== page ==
Two companies associated with Perth-based property developer Nicheliving have been penalised for misleading advertising that included advising prospective buyers they could obtain an investment property for “just $59 a week”.
The Australian Securities and Investments Commission (ASIC) issued four infringement notices totalling $40,800 to Australian Property Alliance (APA) for misleading advertisements published on various Nicheliving marketing channels, including its Facebook and YouTube channels and several free-to-air TV adverts.
According to ASIC, the “just $59 a week” advertisements are misleading because they did not disclose the “detailed assumptions and qualifications which underpinned a negative gearing investment strategy, requiring the consumer to enter into a mortgage to finance the purchase of a property and to pay an upfront amount of $35,000”.
The corporate watchdog also imposed new licence conditions on Wealth WA (WWA), which provided financial services to Nicheliving, saying it was also concerned about historical advertising it published.
WWA and APA have since withdrawn the advertising.
In a statement, ASIC deputy chairman Peter Kell said the companies’ behaviour was deceptive.
“The advertising of credit products and services must be clear, accurate and balanced, particularly in relation to the sale of real estate which may involve borrowing significant sums of money,” Kell said.
Ian Ramsay, professor of commercial law at Melbourne University, told SmartCompany this morning that the case was the latest in a series of ASIC enforcement actions over misleading statements in the property market.
“We’re seeing ASIC devote more resources to this area, and the reasons it’s doing that is in response to complaints,” Ramsay says.
According to Ramsay, ASIC is responding in part to an “extraordinary number of advertisements we see for property investment” and partly because of concerns expressed by others in the market, including the Reserve Bank of Australia, about growing risks with property investments.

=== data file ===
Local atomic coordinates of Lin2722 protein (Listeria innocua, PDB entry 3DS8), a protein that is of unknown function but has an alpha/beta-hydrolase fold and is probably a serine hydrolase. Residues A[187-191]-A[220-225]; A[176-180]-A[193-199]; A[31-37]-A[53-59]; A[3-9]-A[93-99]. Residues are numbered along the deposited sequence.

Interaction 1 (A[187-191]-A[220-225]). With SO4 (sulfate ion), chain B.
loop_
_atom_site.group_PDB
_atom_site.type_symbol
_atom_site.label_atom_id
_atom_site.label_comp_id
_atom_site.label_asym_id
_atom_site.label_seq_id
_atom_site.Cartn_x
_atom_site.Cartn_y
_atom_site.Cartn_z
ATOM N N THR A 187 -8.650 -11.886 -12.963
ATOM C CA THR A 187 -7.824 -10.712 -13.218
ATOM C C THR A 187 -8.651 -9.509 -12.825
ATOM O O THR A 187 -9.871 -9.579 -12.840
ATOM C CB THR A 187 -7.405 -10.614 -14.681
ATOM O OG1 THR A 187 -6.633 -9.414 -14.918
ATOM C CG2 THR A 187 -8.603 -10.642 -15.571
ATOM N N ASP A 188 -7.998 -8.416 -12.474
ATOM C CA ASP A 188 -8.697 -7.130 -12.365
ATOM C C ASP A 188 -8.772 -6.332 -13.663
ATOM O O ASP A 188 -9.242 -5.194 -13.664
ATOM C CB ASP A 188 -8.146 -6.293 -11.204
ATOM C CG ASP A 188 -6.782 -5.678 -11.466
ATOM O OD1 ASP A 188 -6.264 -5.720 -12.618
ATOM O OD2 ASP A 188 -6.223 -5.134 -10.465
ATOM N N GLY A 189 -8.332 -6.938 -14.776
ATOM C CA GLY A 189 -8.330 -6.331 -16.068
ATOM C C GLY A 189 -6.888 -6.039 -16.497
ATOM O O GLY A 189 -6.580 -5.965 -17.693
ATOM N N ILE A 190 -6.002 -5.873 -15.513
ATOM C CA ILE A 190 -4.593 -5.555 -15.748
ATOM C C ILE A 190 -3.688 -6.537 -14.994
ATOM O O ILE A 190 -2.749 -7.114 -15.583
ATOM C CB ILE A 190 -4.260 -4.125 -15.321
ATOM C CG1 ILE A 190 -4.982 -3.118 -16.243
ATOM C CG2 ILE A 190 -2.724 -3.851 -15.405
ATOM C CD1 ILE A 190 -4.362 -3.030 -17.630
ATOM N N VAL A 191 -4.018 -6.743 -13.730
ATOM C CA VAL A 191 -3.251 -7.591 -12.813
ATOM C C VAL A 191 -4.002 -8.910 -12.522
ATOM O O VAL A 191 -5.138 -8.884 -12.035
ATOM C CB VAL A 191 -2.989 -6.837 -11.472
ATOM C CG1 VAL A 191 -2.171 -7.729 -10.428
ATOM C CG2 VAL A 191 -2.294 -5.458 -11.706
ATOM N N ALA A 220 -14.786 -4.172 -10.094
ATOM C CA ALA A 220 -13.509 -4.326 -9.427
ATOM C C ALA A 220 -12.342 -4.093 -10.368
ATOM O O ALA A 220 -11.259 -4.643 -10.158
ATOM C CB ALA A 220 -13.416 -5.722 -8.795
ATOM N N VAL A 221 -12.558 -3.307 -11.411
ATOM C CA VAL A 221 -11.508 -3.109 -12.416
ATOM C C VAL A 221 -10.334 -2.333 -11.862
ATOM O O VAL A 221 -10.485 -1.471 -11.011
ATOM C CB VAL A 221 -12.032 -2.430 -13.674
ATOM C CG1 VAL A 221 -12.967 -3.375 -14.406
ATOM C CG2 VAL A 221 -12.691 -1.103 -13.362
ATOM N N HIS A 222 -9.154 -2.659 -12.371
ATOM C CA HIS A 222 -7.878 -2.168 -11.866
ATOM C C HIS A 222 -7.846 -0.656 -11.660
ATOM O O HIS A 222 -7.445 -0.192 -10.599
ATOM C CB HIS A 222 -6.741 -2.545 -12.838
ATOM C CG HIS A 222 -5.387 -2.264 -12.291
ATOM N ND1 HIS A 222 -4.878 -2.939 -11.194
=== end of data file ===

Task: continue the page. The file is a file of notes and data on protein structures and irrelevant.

Ramsay says the current case, in which significant information has not been disclosed in the advertising, “really is quite an important issue these days”.
“Especially with growing evidence of the number of Australians moving into property investment, it is one of the most significant investments people will make and dwarfs other types of investments,” he says.
“There has to be a recognition that these type of enforcement actions are very welcome but it is hard for a regulator to monitor the entirety of this industry.”
“So we’re seeing here a more active regulator, but at same time given the volume of advertisements out there at moment, it’s hard for the regulator to keep on top of it all.”
Ramsay says ASIC is currently “stuck” with substantial decline in resources, staff losses and reduced funding and is increasingly relying on consumers to point out such issues.
“At the moment there’s a real tension out there, extraordinary interest in property investment, really a number of misleading advertisements and a regulator suffering decline in resources and able to do less at the moment,” he says.
Ramsay says ASIC’s decision to get an agreement from the company to employ an independent compliance consultant in addition to the financial penalty should serve as a warning to other businesses.
“The message here is it’s better to be on the front foot and not to have the regulator impose improved compliance procedures in part because of adverse publicity.”
In a statement provided by Nicheliving to SmartCompany late on Tuesday a spokesperson said that the company acknowledged the important role the regulators have to play in ensuring compliance with advertising standards.
“The concerns expressed by ASIC related to the adequacy of the disclosure in the advertising of the detailed assumptions and qualifications which made it possible to invest with Nicheliving from just $59 per week utilising a negative gearing investment strategy,” the spokesperson said.
“ASIC did not find it was not possible to invest with Nicheliving from just $59 per week if the strategy was not adopted.”
The spokesperson said the “payment of an infringement is not an admission by Nicheliving of any contravention”.
“Nicheliving is and wishes to be a good corporate citizen. We have no intention to mislead anyone and wish only to act in accordance with the relevant statutory framework.”
*This story has been updated to reflect comments provided from Nicheliving at 2.43pm on August 11.
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